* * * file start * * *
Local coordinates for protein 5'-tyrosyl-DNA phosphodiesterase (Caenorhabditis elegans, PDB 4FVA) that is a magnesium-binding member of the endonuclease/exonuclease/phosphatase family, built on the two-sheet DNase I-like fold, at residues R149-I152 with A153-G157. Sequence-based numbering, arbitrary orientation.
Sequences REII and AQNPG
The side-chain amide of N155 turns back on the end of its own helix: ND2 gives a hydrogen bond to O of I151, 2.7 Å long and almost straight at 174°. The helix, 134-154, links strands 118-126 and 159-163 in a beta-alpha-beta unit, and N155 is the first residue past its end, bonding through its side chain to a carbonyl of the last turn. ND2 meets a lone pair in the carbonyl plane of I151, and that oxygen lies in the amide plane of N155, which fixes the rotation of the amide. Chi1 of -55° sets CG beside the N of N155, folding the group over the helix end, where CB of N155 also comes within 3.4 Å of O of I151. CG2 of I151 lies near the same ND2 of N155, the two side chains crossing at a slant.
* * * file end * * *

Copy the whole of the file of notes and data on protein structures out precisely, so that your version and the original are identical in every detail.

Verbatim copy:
Local coordinates for protein 5'-tyrosyl-DNA phosphodiesterase (Caenorhabditis elegans, PDB 4FVA) that is a magnesium-binding member of the endonuclease/exonuclease/phosphatase family, built on the two-sheet DNase I-like fold, at residues R149-I152 with A153-G157. Sequence-based numbering, arbitrary orientation.
Sequences REII and AQNPG
The side-chain amide of N155 turns back on the end of its own helix: ND2 gives a hydrogen bond to O of I151, 2.7 Å long and almost straight at 174°. The helix, 134-154, links strands 118-126 and 159-163 in a beta-alpha-beta unit, and N155 is the first residue past its end, bonding through its side chain to a carbonyl of the last turn. ND2 meets a lone pair in the carbonyl plane of I151, and that oxygen lies in the amide plane of N155, which fixes the rotation of the amide. Chi1 of -55° sets CG beside the N of N155, folding the group over the helix end, where CB of N155 also comes within 3.4 Å of O of I151. CG2 of I151 lies near the same ND2 of N155, the two side chains crossing at a slant.